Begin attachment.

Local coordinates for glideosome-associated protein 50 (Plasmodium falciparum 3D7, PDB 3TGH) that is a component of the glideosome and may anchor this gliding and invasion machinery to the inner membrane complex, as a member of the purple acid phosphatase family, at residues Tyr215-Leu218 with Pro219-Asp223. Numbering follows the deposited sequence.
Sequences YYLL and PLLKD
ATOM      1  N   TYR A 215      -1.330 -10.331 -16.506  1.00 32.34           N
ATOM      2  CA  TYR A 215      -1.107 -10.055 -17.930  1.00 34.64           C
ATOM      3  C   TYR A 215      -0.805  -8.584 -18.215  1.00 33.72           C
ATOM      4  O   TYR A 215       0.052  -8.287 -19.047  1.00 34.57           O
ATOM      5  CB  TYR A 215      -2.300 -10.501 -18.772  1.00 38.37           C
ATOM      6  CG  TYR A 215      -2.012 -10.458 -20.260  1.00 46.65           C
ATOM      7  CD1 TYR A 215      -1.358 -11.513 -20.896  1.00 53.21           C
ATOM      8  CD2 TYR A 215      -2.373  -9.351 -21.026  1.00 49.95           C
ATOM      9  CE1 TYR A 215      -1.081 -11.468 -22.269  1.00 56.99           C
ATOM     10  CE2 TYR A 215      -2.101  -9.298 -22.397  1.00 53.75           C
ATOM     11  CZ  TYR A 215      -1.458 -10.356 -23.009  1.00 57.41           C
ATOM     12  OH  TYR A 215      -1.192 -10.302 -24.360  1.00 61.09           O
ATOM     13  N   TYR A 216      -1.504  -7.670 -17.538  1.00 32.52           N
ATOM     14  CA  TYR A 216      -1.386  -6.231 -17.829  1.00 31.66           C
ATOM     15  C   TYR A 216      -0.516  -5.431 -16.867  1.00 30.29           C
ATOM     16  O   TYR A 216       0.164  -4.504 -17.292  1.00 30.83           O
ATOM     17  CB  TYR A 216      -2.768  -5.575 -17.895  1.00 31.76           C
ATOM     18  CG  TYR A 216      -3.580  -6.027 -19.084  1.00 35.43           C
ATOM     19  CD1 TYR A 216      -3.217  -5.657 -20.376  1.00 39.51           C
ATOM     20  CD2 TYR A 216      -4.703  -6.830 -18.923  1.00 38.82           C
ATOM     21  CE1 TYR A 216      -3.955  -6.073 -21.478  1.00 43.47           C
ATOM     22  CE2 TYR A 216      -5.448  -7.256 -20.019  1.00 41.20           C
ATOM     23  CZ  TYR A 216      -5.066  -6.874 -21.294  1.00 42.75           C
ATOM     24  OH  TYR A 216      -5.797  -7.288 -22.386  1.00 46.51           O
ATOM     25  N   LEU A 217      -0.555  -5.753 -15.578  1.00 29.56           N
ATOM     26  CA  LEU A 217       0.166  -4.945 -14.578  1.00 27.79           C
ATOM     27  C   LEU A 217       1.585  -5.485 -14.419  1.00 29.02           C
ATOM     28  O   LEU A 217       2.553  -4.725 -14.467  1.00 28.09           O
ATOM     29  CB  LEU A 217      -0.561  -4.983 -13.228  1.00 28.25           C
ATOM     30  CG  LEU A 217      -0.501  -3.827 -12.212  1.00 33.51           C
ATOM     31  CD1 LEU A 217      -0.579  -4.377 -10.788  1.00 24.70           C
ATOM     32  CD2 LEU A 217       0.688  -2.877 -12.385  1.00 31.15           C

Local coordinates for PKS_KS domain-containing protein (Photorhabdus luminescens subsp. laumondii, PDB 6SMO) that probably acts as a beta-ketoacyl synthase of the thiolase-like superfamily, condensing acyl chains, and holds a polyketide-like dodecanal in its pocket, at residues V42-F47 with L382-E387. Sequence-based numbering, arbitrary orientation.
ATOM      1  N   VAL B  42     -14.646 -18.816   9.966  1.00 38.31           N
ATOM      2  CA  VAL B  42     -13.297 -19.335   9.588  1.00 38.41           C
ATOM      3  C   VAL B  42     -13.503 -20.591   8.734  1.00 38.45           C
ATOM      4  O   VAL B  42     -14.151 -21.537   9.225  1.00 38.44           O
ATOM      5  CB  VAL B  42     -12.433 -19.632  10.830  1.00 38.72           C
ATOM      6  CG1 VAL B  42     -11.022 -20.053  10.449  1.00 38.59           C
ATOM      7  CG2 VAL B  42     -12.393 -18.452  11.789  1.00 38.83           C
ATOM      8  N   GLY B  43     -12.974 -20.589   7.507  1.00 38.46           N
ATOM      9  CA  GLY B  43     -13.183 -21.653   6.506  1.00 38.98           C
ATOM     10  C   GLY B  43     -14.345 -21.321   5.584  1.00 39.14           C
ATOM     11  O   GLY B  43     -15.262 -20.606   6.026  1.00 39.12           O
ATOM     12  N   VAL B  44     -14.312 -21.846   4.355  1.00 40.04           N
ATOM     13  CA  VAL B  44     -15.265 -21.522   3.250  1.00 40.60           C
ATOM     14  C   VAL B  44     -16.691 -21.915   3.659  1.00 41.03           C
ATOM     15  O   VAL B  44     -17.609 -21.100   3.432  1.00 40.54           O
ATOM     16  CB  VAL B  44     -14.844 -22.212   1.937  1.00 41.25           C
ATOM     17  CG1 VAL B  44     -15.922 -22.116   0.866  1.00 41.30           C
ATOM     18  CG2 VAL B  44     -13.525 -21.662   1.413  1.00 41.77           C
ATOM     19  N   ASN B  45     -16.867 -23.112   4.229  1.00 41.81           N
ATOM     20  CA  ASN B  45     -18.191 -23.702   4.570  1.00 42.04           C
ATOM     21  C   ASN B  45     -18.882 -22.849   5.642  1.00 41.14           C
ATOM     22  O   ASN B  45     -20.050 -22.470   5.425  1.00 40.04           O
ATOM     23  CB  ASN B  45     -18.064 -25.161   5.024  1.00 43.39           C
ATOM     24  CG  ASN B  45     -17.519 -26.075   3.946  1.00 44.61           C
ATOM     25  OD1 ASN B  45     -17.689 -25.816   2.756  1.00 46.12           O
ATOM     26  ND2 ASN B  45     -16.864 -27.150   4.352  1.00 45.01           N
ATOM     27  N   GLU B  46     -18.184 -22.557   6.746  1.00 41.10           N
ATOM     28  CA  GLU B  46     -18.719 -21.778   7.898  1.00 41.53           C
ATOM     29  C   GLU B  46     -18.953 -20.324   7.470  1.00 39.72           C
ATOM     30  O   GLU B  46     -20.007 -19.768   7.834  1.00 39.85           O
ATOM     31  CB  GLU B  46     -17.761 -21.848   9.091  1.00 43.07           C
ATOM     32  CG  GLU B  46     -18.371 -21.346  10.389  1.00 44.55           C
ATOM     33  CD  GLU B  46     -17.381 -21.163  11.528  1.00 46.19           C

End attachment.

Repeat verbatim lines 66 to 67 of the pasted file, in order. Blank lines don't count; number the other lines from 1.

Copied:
ATOM     31  CB  GLU B  46     -17.761 -21.848   9.091  1.00 43.07           C
ATOM     32  CG  GLU B  46     -18.371 -21.346  10.389  1.00 44.55           C